Graffiti: Is it Crime or Art? (5B Ng Yuen Ching, Victoria)


What is graffiti?  If you have seen some writing or drawing scribbled, scratched or sprayed on a wall or other surfaces in a public place, you have probably seen it already.  Though graffiti is becoming more popular lately, there has been controversy over whether graffiti is art.

Some say graffiti is art as it is a valuable form of self-expression that people convey emotions and opinions by painting anonymously.  Additionally, it brightens dull places and connects people through creative expressions. 

Graffiti also spreads positive messages.  Tuttomondo, which means “All World”, was created by Keith Haring in 1989.  He was invited to paint a street mural by a Pisan boy he met in New York.  Before starting to paint, he walked around the city to absorb its colours, vibrations and ideas, and then this hymn to love and harmony between humans, animals and nature was born. The hands on the artwork indicate the importance of working together, and the mother with the child represents motherly love.  Furthermore, he painted a snake, which was often translated into the fight against Aids, the disease that caused his death.  His painting not only represents the connection between people, but also his tenacity against an inscrutable disease.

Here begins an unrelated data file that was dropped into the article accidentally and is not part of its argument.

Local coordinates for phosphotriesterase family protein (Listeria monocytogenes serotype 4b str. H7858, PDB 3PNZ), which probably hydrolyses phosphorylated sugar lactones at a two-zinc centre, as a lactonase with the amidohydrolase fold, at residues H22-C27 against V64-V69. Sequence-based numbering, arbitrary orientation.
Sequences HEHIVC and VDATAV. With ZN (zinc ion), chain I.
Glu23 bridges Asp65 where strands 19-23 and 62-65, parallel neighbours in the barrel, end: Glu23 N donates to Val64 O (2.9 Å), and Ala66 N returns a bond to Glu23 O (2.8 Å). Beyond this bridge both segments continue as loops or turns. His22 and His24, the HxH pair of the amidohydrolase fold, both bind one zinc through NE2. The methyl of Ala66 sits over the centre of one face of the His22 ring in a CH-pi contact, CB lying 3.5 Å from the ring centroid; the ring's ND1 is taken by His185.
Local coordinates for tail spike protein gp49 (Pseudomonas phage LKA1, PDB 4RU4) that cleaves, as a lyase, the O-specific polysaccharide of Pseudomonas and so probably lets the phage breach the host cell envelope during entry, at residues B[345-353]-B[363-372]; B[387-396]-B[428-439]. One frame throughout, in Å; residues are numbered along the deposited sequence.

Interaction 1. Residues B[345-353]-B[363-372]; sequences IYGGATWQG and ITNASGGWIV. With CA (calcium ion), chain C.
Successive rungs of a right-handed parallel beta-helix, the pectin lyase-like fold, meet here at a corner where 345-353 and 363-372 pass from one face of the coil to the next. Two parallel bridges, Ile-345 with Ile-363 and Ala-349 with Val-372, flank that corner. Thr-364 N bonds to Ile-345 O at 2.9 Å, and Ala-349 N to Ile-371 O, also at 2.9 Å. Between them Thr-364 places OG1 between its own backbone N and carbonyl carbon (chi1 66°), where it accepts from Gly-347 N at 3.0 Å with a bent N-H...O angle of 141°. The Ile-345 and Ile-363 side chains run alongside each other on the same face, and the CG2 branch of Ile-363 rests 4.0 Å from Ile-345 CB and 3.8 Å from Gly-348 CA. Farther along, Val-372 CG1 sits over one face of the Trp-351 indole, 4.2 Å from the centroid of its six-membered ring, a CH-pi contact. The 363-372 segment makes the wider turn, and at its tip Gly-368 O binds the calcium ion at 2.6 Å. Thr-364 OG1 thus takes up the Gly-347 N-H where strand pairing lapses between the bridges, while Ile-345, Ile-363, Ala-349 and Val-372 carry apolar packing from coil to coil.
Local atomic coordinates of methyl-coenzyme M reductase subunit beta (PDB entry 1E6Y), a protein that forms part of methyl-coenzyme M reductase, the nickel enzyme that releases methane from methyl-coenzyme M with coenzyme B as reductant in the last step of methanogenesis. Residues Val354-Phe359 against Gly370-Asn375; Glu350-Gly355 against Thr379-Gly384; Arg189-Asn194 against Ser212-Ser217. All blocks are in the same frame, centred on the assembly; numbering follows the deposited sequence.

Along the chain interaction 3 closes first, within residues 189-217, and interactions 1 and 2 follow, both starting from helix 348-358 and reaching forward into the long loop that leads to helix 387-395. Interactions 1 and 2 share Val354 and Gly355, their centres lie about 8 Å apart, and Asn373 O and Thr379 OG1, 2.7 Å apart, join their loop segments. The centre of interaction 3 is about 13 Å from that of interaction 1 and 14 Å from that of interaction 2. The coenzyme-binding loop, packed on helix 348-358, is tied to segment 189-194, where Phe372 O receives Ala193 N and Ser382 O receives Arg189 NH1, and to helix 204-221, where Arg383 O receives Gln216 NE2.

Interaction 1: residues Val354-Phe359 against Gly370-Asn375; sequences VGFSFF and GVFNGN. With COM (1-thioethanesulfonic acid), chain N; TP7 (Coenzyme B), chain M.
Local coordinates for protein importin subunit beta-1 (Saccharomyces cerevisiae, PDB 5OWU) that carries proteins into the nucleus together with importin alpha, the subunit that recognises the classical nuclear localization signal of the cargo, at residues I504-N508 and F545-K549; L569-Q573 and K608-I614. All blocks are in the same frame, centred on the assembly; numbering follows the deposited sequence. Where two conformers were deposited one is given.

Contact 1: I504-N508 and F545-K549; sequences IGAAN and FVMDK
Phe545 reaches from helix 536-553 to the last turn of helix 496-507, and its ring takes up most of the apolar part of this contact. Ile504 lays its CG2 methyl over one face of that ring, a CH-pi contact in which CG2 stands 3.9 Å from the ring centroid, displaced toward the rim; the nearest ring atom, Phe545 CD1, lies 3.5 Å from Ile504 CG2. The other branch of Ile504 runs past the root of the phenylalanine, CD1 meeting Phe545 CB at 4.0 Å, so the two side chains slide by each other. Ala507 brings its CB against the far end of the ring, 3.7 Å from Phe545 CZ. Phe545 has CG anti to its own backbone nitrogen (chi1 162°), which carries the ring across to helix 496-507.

Graffiti sometimes spreads positive messages, but its downsides should also be considered.  Graffiti is considered a gateway crime despite being an outlet of self-expression.  It is common for graffiti artists to create their murals without permission.  In most countries, painting on buildings without permission is considered vandalism and defacement.  It is likely that people, particularly teenagers, will attempt to commit such crimes as a result of the ease of creating graffiti.  This then increases their urge to commit other crimes such as drug dealing or gang activity.

One important thing to remember is that graffiti does not always convey positive messages.  Many graffiti works use foul language or racially offensive language.  There may be misconceptions instilled into teenagers and confrontations between races in the community as a result, leading to consequent crimes.

As creating graffiti is law-breaking and causes crimes, there is no doubt that graffiti is more a crime than art.